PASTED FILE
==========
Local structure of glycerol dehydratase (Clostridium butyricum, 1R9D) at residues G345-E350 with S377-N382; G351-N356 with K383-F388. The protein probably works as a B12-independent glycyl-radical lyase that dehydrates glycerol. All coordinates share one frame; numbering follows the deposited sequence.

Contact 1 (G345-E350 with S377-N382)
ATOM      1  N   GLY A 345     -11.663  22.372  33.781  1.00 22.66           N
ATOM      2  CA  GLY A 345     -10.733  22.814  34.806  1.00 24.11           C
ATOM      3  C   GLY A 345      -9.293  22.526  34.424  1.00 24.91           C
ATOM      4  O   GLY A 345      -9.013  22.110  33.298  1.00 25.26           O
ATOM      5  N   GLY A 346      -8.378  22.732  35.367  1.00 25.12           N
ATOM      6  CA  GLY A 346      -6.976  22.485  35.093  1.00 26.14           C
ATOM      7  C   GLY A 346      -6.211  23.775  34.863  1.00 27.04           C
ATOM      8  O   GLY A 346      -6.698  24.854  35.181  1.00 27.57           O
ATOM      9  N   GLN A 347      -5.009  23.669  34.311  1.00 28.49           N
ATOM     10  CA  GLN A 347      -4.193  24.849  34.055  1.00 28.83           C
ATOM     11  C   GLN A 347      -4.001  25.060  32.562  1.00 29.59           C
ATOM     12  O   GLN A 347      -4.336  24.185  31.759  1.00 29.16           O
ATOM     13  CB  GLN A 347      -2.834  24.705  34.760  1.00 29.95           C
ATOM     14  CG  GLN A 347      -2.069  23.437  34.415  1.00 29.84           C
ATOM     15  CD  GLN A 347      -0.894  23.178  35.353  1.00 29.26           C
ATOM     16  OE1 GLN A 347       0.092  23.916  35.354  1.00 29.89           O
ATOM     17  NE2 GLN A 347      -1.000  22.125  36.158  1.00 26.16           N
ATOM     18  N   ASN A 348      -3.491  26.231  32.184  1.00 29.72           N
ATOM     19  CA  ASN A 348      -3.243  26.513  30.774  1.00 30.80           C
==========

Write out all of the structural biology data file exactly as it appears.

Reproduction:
Local structure of glycerol dehydratase (Clostridium butyricum, 1R9D) at residues G345-E350 with S377-N382; G351-N356 with K383-F388. The protein probably works as a B12-independent glycyl-radical lyase that dehydrates glycerol. All coordinates share one frame; numbering follows the deposited sequence.

Contact 1 (G345-E350 with S377-N382)
ATOM      1  N   GLY A 345     -11.663  22.372  33.781  1.00 22.66           N
ATOM      2  CA  GLY A 345     -10.733  22.814  34.806  1.00 24.11           C
ATOM      3  C   GLY A 345      -9.293  22.526  34.424  1.00 24.91           C
ATOM      4  O   GLY A 345      -9.013  22.110  33.298  1.00 25.26           O
ATOM      5  N   GLY A 346      -8.378  22.732  35.367  1.00 25.12           N
ATOM      6  CA  GLY A 346      -6.976  22.485  35.093  1.00 26.14           C
ATOM      7  C   GLY A 346      -6.211  23.775  34.863  1.00 27.04           C
ATOM      8  O   GLY A 346      -6.698  24.854  35.181  1.00 27.57           O
ATOM      9  N   GLN A 347      -5.009  23.669  34.311  1.00 28.49           N
ATOM     10  CA  GLN A 347      -4.193  24.849  34.055  1.00 28.83           C
ATOM     11  C   GLN A 347      -4.001  25.060  32.562  1.00 29.59           C
ATOM     12  O   GLN A 347      -4.336  24.185  31.759  1.00 29.16           O
ATOM     13  CB  GLN A 347      -2.834  24.705  34.760  1.00 29.95           C
ATOM     14  CG  GLN A 347      -2.069  23.437  34.415  1.00 29.84           C
ATOM     15  CD  GLN A 347      -0.894  23.178  35.353  1.00 29.26           C
ATOM     16  OE1 GLN A 347       0.092  23.916  35.354  1.00 29.89           O
ATOM     17  NE2 GLN A 347      -1.000  22.125  36.158  1.00 26.16           N
ATOM     18  N   ASN A 348      -3.491  26.231  32.184  1.00 29.72           N
ATOM     19  CA  ASN A 348      -3.243  26.513  30.774  1.00 30.80           C